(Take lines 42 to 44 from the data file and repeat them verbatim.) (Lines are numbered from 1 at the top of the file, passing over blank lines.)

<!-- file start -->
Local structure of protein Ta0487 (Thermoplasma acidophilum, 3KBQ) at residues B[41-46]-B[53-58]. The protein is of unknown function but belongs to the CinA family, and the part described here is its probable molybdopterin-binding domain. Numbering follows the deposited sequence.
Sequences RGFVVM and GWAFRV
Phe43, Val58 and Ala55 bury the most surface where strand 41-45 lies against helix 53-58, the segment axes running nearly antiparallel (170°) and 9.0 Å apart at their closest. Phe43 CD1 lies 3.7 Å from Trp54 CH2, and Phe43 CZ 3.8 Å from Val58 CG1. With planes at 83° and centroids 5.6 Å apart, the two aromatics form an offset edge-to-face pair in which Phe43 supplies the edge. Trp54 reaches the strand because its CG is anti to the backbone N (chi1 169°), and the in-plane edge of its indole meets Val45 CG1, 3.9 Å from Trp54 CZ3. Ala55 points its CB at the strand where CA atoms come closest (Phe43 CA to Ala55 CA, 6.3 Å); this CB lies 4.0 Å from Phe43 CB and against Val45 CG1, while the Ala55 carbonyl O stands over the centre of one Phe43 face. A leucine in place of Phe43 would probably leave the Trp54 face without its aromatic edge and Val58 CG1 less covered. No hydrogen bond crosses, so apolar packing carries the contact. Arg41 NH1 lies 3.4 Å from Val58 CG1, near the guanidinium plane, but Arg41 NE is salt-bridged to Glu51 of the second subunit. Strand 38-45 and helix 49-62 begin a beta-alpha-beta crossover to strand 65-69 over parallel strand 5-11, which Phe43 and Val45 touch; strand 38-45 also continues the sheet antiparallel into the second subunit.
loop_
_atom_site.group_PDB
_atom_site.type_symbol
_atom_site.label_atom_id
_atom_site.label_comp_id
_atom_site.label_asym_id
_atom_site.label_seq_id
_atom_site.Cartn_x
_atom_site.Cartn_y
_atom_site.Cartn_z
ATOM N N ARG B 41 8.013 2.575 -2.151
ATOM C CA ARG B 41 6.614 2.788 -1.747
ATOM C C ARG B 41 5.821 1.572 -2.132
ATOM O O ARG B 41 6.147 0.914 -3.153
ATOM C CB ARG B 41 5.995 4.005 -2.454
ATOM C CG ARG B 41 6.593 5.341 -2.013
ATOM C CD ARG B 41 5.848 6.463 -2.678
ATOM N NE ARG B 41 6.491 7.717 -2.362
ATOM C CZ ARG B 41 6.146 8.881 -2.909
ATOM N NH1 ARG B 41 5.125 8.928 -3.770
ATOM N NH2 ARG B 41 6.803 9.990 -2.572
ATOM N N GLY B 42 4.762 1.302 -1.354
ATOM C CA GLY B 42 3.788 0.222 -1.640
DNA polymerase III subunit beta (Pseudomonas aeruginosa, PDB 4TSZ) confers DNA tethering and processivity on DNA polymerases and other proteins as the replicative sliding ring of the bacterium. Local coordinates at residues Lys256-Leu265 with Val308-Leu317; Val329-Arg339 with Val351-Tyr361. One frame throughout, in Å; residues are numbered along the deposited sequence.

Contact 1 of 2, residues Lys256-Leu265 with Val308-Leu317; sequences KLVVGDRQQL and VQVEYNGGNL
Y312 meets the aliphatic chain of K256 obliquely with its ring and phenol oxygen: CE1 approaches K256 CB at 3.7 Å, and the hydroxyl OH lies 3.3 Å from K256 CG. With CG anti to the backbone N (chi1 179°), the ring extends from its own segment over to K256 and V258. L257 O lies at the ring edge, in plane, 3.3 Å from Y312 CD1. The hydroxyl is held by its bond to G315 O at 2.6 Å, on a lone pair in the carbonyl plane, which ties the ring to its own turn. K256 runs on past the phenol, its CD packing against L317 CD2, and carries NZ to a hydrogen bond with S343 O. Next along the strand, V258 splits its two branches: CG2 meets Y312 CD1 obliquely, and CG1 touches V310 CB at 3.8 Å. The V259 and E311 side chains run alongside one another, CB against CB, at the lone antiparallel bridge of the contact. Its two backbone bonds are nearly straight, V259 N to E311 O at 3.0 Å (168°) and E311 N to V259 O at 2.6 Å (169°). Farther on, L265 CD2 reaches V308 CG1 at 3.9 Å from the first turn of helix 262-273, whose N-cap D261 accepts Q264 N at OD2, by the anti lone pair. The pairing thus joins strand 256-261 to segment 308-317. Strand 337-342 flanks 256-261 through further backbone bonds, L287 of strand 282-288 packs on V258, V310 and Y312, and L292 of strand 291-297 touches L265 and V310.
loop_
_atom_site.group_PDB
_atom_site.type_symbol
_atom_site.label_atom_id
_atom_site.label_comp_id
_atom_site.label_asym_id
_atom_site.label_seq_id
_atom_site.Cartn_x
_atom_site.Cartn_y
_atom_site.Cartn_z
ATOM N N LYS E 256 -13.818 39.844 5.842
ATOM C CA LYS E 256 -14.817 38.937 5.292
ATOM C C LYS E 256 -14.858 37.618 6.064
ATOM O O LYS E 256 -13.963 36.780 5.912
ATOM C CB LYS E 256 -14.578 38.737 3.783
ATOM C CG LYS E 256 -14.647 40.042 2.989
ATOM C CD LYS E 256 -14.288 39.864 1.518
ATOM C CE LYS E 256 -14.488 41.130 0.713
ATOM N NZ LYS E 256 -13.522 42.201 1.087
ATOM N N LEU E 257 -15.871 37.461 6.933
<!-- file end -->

ATOM C C LYS E 256 -14.858 37.618 6.064
ATOM O O LYS E 256 -13.963 36.780 5.912
ATOM C CB LYS E 256 -14.578 38.737 3.783